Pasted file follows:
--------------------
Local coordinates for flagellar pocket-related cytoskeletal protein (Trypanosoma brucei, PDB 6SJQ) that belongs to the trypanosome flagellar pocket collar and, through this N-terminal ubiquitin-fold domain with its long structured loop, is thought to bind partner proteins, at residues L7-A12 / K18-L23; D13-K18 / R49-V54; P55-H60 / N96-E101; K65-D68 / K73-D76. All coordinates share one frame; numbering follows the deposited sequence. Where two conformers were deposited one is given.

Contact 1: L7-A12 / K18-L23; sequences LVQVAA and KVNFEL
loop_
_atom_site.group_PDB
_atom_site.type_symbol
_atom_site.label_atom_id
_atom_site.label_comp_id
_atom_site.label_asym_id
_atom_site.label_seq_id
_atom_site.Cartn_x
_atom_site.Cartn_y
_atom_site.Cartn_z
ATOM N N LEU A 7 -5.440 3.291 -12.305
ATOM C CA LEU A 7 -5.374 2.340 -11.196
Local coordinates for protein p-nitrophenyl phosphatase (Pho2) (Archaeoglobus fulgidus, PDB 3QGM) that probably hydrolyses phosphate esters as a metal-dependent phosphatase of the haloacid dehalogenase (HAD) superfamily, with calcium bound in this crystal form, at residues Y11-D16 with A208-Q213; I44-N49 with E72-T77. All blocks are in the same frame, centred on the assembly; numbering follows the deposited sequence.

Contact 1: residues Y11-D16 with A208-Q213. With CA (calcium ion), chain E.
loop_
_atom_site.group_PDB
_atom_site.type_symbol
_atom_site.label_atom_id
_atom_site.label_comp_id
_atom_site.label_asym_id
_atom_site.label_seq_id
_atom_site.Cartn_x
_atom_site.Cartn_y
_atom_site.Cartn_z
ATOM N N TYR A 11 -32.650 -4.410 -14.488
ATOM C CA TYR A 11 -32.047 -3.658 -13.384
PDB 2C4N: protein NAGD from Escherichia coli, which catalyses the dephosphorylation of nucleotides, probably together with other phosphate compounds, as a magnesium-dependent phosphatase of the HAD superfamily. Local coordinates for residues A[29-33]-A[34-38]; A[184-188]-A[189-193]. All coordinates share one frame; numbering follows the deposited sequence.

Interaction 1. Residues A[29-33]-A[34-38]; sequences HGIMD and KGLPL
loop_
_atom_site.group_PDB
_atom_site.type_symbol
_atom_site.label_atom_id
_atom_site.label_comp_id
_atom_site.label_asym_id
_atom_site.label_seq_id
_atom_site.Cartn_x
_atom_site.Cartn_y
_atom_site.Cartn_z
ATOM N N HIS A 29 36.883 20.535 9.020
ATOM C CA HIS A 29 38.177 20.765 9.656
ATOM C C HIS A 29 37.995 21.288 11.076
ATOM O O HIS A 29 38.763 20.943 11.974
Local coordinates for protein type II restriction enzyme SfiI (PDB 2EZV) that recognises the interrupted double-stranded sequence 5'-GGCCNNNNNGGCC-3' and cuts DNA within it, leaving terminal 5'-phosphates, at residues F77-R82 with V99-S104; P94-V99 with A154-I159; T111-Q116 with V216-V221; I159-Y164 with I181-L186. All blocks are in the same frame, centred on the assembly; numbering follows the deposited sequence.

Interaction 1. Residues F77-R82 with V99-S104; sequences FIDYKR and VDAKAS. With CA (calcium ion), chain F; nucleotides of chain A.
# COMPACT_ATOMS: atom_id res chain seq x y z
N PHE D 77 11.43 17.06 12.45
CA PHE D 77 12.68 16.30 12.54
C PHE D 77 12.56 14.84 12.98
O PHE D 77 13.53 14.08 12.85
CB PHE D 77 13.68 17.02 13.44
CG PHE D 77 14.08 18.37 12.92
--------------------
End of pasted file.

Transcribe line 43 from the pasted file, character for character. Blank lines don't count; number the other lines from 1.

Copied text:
ATOM C C HIS A 29 37.995 21.288 11.076